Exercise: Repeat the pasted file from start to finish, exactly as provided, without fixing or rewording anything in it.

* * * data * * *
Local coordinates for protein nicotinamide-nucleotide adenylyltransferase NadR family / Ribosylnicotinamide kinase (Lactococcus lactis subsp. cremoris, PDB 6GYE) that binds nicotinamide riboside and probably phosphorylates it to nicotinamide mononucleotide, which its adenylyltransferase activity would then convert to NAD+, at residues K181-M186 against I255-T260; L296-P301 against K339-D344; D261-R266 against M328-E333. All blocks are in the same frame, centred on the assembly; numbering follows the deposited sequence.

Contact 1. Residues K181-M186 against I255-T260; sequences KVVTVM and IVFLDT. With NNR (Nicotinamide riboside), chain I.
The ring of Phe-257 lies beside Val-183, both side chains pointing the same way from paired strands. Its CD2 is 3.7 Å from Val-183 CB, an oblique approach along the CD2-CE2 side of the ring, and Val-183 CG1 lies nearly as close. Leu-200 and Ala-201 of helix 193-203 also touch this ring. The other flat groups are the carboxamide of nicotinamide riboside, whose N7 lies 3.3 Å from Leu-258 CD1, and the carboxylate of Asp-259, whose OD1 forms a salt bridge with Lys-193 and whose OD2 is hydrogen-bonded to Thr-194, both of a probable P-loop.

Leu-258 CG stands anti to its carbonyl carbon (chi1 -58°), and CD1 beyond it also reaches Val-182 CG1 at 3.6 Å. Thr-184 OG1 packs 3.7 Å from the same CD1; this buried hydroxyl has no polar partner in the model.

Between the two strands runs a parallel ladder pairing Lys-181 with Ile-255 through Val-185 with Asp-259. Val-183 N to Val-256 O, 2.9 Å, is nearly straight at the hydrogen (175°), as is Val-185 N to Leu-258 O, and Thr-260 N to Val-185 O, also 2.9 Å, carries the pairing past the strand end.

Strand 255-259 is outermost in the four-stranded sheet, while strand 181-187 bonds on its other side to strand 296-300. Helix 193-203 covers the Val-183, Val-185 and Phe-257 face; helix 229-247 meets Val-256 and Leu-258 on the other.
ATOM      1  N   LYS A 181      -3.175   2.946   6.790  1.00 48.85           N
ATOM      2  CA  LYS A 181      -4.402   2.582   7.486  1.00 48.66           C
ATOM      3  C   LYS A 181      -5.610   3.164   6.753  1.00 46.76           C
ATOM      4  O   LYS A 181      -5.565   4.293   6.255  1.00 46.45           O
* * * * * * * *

Local coordinates for protein nicotinamide-nucleotide adenylyltransferase NadR family / Ribosylnicotinamide kinase (Lactococcus lactis subsp. cremoris, PDB 6GYE) that binds nicotinamide riboside and probably phosphorylates it to nicotinamide mononucleotide, which its adenylyltransferase activity would then convert to NAD+, at residues K181-M186 against I255-T260; L296-P301 against K339-D344; D261-R266 against M328-E333. All blocks are in the same frame, centred on the assembly; numbering follows the deposited sequence.

Contact 1. Residues K181-M186 against I255-T260; sequences KVVTVM and IVFLDT. With NNR (Nicotinamide riboside), chain I.
The ring of Phe-257 lies beside Val-183, both side chains pointing the same way from paired strands. Its CD2 is 3.7 Å from Val-183 CB, an oblique approach along the CD2-CE2 side of the ring, and Val-183 CG1 lies nearly as close. Leu-200 and Ala-201 of helix 193-203 also touch this ring. The other flat groups are the carboxamide of nicotinamide riboside, whose N7 lies 3.3 Å from Leu-258 CD1, and the carboxylate of Asp-259, whose OD1 forms a salt bridge with Lys-193 and whose OD2 is hydrogen-bonded to Thr-194, both of a probable P-loop.

Leu-258 CG stands anti to its carbonyl carbon (chi1 -58°), and CD1 beyond it also reaches Val-182 CG1 at 3.6 Å. Thr-184 OG1 packs 3.7 Å from the same CD1; this buried hydroxyl has no polar partner in the model.

Between the two strands runs a parallel ladder pairing Lys-181 with Ile-255 through Val-185 with Asp-259. Val-183 N to Val-256 O, 2.9 Å, is nearly straight at the hydrogen (175°), as is Val-185 N to Leu-258 O, and Thr-260 N to Val-185 O, also 2.9 Å, carries the pairing past the strand end.

Strand 255-259 is outermost in the four-stranded sheet, while strand 181-187 bonds on its other side to strand 296-300. Helix 193-203 covers the Val-183, Val-185 and Phe-257 face; helix 229-247 meets Val-256 and Leu-258 on the other.
ATOM      1  N   LYS A 181      -3.175   2.946   6.790  1.00 48.85           N
ATOM      2  CA  LYS A 181      -4.402   2.582   7.486  1.00 48.66           C
ATOM      3  C   LYS A 181      -5.610   3.164   6.753  1.00 46.76           C
ATOM      4  O   LYS A 181      -5.565   4.293   6.255  1.00 46.45           O